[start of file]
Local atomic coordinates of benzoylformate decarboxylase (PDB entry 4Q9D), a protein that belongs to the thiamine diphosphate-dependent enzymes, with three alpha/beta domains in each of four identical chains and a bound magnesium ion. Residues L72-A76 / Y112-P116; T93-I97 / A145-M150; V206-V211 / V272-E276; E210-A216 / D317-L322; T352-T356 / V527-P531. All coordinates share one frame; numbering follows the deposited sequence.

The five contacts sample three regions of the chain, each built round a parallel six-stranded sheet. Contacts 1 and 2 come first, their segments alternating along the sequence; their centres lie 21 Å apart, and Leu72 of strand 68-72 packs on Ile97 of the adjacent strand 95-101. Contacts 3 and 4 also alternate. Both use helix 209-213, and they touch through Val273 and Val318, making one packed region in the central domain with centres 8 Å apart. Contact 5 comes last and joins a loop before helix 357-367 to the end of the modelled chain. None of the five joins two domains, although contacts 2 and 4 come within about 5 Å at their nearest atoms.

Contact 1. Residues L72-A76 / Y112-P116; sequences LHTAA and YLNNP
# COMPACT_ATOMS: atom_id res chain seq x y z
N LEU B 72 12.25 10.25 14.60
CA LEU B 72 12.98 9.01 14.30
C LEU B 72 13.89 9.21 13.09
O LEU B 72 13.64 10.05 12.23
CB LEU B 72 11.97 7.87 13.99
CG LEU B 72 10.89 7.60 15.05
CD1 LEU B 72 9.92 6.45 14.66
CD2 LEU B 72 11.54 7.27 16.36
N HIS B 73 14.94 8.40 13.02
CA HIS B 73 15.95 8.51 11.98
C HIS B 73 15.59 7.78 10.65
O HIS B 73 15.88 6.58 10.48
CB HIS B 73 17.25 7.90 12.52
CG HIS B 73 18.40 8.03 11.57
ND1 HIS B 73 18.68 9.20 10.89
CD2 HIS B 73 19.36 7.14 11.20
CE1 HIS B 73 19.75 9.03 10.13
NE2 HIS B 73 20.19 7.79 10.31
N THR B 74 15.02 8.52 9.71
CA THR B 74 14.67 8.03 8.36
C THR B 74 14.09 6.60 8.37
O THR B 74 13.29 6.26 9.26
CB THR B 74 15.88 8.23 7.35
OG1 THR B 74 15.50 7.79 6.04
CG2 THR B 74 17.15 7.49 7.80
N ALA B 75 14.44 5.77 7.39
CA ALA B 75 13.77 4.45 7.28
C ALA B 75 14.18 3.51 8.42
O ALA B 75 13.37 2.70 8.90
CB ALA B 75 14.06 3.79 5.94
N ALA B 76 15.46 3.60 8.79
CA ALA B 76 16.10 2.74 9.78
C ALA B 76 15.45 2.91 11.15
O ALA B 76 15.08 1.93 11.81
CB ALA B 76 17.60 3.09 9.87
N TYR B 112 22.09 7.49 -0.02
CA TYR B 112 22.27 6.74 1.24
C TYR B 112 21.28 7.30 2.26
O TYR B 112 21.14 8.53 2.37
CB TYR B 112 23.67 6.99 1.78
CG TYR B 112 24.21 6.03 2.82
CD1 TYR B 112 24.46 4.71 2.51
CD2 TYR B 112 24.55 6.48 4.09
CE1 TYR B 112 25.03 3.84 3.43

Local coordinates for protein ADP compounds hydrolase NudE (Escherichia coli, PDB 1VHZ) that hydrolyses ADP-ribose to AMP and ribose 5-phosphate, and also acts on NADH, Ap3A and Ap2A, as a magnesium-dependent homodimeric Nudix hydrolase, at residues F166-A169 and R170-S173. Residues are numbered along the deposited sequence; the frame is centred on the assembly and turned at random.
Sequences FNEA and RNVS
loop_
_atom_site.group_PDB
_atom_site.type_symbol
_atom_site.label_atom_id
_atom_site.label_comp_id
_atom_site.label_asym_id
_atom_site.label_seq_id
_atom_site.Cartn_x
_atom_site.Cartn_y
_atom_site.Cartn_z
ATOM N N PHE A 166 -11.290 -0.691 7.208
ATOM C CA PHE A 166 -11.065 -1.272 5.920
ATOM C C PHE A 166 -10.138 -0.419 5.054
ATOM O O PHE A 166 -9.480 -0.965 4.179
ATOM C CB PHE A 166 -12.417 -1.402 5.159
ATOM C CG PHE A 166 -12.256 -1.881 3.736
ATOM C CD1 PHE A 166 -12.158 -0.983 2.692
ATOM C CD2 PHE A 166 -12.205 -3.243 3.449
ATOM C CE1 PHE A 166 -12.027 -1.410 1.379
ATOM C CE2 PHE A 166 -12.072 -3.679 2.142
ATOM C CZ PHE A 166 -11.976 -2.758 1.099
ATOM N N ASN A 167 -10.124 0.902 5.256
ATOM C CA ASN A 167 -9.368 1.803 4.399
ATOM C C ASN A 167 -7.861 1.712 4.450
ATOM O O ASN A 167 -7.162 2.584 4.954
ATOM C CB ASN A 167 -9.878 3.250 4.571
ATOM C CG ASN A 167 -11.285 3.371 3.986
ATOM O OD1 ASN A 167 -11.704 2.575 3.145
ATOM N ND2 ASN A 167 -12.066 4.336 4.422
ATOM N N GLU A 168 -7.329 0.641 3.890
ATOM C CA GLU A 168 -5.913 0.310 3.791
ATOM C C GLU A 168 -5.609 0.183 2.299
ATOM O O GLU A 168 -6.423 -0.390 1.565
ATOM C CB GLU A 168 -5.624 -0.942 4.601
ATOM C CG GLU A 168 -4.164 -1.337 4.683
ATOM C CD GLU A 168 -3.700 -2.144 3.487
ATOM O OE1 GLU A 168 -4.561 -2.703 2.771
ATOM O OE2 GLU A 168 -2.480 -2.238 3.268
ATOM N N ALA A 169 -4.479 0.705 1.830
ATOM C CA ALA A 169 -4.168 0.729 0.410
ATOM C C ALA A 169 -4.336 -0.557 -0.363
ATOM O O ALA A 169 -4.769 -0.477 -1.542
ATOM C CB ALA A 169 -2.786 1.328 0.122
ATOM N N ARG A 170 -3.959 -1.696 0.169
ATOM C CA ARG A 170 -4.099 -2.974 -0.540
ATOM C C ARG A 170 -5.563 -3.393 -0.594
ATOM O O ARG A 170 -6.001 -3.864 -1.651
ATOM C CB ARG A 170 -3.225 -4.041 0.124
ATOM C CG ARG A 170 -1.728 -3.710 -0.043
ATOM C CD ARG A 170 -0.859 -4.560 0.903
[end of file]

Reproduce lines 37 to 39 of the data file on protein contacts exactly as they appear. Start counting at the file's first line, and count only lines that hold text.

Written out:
C ALA B 76 15.45 2.91 11.15
O ALA B 76 15.08 1.93 11.81
CB ALA B 76 17.60 3.09 9.87